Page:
Becoming an NP with little to no nursing experience??
- 2Hello to all!!! I have worked as a parmamedic for 20 years, have a B.A. in Economics, and I wanted to advance my career in healthcare. I was originally looking to pursue the PA route, but for certain practical reasons (including my union not helping to pay for it) I have been looking at other options, nursing/NP. I was very excited to learn of a school near me that has a combined BSN/NP program for people with non-nursing bachelor degrees. I was about to start looking deeper into this program when a good friend of mine who is a member of an interview committee at a nearby hospital told me that I shouldn't do the program because I would have trouble getting a job. The reason stated was because I wouldn't have been seen as having "paid my dues" as a nurse first. Is this true? I could understand why someone might feel that way about someone who went through this type of program never having worked in healthcare before. However, I like to think that to a certain degree I've paid my dues (I know it isn't nursing, but from a time in healthcare perspective). My friend did say that I might be considered an exception to that rule. The program is at a VERY well known school and I was told by my friend even then it wouldn't matter. I was wondering what people here thought regarding this topic. Thank you for any guidance you can provide.
- 0Dec 4, '06 by augigiI'm not an NP, but as far as I can tell, it's a great thing to get your master's degree, however after completion you will still be an entry-level RN. If you're happy to take a non-NP or beginning level job, you'll be fine. I do think some people would have problems with an APN with no nursing experience at all.
Congrats on your new career choice!
- 0Dec 4, '06 by traumaRUs, MSN, APRN, CNS AdminThis is a very active subject. Here are some threads:
Hope these help.
- 0Thank you augigi and traumaRUs for your feedback. I am a little surprised that people who graduate from NP programs (and hadn't worked as RN's) would have to take an RN position first and work for some time before being able to get an NP position. Why have these programs in the first place? It is misleading thinking that one can finish this program and start working as an NP. If my friend hadn't put that question in my head (and with the feedback here) I think I would have been in for a real shock after having worked so hard for those years only to find out I would be starting in an RN position. If this is the case then I will have to rethink my game plan and maybe see about an accelerated BSN or I've heard good things about Excelsior's online program. Thanks again for your help.Last edit by Blurr156 on Dec 4, '06
- 0Dec 4, '06 by augigiThere is no reason to think you definitely won't be able to get an NP job - you would have to check out the market in your area. It is more that you may not feel (or be) ready for advanced nursing if you don't even have basic nursing down. You also might! It is great that you are considering this before jumping in. I would definitely do a masters if you can rather than a BSN though - you can always work for a year in nursing and then upgrade to an NP position, and you will already have the masters behind to support you.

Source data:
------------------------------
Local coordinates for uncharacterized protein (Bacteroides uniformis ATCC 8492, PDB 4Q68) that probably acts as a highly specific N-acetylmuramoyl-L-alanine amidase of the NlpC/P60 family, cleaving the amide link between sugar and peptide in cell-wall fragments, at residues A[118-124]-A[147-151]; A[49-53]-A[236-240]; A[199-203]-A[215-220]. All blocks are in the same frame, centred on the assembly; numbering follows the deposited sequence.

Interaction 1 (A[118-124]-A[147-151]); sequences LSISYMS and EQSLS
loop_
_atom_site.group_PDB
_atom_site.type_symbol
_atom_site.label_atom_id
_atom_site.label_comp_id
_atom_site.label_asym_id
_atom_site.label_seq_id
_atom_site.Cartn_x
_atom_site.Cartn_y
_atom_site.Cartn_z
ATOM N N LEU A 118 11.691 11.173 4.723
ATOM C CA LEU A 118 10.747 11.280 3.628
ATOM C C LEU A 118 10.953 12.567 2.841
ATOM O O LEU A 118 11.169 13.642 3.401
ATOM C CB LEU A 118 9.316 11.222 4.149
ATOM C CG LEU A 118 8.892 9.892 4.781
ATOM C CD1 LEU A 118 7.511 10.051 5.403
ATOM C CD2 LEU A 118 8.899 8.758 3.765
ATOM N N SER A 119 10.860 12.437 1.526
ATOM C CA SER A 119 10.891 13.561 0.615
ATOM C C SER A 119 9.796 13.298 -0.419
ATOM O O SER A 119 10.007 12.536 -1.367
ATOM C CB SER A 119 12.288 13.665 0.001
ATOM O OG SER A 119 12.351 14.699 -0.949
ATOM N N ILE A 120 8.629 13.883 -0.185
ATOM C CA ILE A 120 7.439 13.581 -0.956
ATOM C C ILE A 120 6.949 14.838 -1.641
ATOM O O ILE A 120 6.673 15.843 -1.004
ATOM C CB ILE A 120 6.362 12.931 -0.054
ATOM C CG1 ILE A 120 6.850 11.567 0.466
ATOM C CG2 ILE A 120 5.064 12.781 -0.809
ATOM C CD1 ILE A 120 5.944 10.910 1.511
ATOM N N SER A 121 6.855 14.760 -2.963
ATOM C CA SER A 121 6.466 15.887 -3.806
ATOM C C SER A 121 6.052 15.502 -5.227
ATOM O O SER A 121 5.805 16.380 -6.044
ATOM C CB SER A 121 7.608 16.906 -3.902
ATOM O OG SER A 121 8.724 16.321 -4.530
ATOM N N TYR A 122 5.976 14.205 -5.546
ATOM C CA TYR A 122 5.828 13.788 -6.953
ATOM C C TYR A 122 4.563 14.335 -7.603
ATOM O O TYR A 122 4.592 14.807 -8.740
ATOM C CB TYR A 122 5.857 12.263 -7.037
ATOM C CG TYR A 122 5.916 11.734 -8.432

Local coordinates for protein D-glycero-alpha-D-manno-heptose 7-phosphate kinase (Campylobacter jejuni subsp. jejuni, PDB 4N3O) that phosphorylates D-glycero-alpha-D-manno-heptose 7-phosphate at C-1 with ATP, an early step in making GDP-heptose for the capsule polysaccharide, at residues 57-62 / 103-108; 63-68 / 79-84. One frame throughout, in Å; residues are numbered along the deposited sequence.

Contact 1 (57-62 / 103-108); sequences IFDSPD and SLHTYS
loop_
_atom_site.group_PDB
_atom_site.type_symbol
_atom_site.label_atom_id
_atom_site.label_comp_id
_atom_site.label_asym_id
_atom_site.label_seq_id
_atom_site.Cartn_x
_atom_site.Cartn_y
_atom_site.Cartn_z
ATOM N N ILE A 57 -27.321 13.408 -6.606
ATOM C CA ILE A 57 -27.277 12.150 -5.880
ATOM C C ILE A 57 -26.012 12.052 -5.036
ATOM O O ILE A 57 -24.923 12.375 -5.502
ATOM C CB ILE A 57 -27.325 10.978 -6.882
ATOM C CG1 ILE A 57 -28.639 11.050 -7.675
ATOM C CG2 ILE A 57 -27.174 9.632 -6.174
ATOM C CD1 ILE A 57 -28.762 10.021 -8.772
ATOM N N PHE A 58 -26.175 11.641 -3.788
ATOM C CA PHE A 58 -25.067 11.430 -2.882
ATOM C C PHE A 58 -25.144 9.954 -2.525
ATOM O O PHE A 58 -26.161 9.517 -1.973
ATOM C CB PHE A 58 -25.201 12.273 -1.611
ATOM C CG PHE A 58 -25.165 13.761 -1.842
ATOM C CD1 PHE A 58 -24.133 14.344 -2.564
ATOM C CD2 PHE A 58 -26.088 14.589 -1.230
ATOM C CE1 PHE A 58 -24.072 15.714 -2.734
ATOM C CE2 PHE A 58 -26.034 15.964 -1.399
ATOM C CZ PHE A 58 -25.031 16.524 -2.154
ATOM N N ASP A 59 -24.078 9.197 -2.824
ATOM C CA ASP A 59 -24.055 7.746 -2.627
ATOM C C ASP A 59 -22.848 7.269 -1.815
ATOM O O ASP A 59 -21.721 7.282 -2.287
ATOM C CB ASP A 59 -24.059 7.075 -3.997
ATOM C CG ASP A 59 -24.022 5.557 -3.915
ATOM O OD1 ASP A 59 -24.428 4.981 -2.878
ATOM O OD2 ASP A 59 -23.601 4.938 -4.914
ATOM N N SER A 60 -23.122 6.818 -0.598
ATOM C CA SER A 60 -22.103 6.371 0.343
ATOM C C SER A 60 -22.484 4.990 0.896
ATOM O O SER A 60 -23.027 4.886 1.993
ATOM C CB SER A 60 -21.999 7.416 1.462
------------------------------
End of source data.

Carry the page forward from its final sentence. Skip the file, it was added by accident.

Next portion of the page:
- 1One program near me (Columbia University) has what they call an ETP (Entry to Practice) combined BS/MS program. The first year is full time to satisfy the BSN portion. The rest of the program is for the MS(NP) which may be done part time or full time. I was thinking of maybe going through this program and after finishing the BS part (hopefully) then working as an RN and continuing part-time with the rest. Lots to think about, but I'm eager to move on from where I have been for a long time. Thanks again.
- 0Dec 4, '06 by traumaRUs, MSN, APRN, CNS AdminBlurr - I think you have the right idea. In my area, the market is very tight. The powers to be wouldn't even interview an inexperienced RN who had NP after it. However, I would think in areas where there is a strong need, you would be considered. Simple supply and demand.
- 0Dec 5, '06 by Blurr156What I think might be an even better option (cost wise that is...) is getting my Assoc. in Nursing through Excelsior's online program. It seems to be very convenient for those who work. Once I have that I can start working as a nurse and then apply for a master's program. Hmmm, sounds like a plan. Thanks for your help.
- 2Dec 8, '06 by MissionQuote from Blurr156I'm a student at Columbia and I know in the past the Acute care program had 100% job placement rate after graduation and those people were expected to go straight from the BSN through the MSN program full-time. I'm in the FNP program and that director expects us to work as nurses while we do the masters phase. I'm doing the program part-time and working full-time but it is possible to do it full-time and work full-time. I worked in health care for 7 years before I started this program and was strongly encouraged by the doctors and nurses I worked with to go here. I've already been offered an NP job even though I probably won't graduate till 2010. If you have any questions about the program feel free to PM me.One program near me (Columbia University) has what they call an ETP (Entry to Practice) combined BS/MS program. The first year is full time to satisfy the BSN portion. The rest of the program is for the MS(NP) which may be done part time or full time. I was thinking of maybe going through this program and after finishing the BS part (hopefully) then working as an RN and continuing part-time with the rest. Lots to think about, but I'm eager to move on from where I have been for a long time. Thanks again.